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Minnesota's Historic Season Ends At First WCWS

(Photo by Linda Donnelly)

OKLAHOMA CITY – Minnesota head coach Jamie Trachsel sat at the podium and paused mid-sentence. She put her hands up to her face, wiped the tears from her eyes, took a deep breath and began to answer the question.

“Our pitching has been outstanding all year,” she said with a quiver in her voice. “Our defense, we take a lot of pride in being secret service and our job is to serve, protect and defend the President. We didn’t do it this weekend. We extended, we gave them opportunities, we let leadoffs get on and we gave up scoring position by extending the innings. Against these caliber of teams you can’t do that because they make you pay… It’s disappointing because that’s not who we’ve been all year.”

The Golden Gophers were eliminated by Washington 5-3 on Saturday afternoon.

They were the fresh blood that had never played in a Women’s College World Series. They were the team that lost its All-American catcher and offensive leader in December when she transferred to Florida.

Yet, they overcame every obstacle in their way and arrived with a roster loaded with homegrown talent and a sense of pride, regardless of the outcome.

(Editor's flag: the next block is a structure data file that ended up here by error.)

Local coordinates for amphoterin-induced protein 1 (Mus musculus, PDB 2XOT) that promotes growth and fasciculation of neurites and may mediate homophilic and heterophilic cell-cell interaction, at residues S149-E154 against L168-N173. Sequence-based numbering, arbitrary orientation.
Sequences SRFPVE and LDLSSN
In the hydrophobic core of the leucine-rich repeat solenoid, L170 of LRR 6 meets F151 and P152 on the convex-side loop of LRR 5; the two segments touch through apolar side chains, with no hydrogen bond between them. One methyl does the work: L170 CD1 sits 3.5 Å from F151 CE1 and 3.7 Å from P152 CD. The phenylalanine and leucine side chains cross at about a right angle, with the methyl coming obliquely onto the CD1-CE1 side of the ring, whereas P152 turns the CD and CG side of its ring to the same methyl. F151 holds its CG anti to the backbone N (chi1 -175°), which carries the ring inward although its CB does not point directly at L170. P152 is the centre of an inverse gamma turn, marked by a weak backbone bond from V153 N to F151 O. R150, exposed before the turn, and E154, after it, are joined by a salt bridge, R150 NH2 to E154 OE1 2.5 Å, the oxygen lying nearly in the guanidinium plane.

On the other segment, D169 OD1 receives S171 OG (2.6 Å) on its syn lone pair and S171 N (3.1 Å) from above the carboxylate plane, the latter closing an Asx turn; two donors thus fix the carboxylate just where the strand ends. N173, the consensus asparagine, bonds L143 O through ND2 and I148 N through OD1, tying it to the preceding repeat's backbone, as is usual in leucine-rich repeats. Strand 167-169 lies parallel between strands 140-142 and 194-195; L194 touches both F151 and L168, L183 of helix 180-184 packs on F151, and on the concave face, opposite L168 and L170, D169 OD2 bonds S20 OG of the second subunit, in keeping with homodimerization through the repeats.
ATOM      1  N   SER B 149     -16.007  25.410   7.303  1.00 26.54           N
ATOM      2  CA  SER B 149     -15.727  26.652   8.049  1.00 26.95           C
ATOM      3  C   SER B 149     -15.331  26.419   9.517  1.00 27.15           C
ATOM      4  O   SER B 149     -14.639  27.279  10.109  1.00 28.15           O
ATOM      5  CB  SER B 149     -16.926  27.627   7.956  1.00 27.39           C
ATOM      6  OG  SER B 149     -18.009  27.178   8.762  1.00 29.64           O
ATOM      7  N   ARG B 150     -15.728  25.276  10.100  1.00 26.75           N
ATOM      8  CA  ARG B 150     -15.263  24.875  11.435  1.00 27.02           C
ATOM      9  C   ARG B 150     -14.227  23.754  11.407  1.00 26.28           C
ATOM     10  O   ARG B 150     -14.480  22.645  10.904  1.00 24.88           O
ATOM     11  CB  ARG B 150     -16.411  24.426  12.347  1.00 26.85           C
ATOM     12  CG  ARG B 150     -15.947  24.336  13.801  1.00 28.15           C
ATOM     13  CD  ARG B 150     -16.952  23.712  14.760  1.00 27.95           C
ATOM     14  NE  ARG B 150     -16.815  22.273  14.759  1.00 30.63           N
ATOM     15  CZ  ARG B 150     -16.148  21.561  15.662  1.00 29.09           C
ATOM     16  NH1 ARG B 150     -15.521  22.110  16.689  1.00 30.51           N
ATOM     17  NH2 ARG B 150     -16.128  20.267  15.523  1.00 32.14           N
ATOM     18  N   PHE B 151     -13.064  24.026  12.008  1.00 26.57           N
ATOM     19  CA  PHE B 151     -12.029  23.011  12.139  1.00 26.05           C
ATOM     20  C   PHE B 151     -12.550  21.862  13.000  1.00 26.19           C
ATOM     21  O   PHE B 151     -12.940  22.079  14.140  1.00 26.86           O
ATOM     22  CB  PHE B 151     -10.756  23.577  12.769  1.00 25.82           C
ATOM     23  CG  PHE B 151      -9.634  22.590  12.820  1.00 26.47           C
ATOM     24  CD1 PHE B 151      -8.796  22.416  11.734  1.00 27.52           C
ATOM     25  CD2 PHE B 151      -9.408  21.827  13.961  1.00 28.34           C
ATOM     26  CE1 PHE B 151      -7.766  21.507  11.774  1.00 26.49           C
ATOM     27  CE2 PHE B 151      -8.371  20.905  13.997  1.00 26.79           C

“Minnesota softball is changing,” said senior Sydney Smith, who transferred home after two years at LSU. “We’re competitive and can compete with anyone in the country. We proved that this year. We’re ending our season as the No. 7 team in the country and not many programs can say that.”

Eight of the players on the Gophers’ roster are from Minnesota with three from Iowa, two from South Dakota, Wisconsin and California and one from Nevada, Texas and Oregon.

Of their 60 games played, only 16 were played at home in Minneapolis.

“Obviously, it’s hard when you’re only playing a couple games at home, but then coming to places on the road it almost feels comfortable to us,” said senior Maddie Houlihan. “We’re used to the pressure. We’re used to the big crowds cheering against us. You get used to it when you’re a northern state and know that your first six weeks are going to be on the road, but then that makes coming home that much more special. We had some pretty amazing weekends at home this year and I think some of us won’t forget them.”

The Golden Gophers were the first team eliminated at this year's WCWS, but their stay in Oklahoma City was still historic. MaKenna Partain recorded their first-ever hit at the WCWS, Natalie DenHartog had their first RBI, Amber Fiser got their first strikeout and Katelyn Kemetmueller recorded their first putout.

Four seniors (Smith, Arneson, Houlihan and Taylor Chell) will graduate this year, but the future of Minnesota softball is bright.

“Minnesota is somewhere where you can chase your dreams,” Smith said to close out her last press conference at the WCWS. “I one-hundred percent believe that and this speaks for itself. Why not Minnesota? Why not us? Why not come and be different, change the history? We made history this year and not a lot of people can say that. Minnesota is really somewhere that will continue to get better. They’re only on the way up from here.”

natalie denhartog photo by minnesota athletics.jpg

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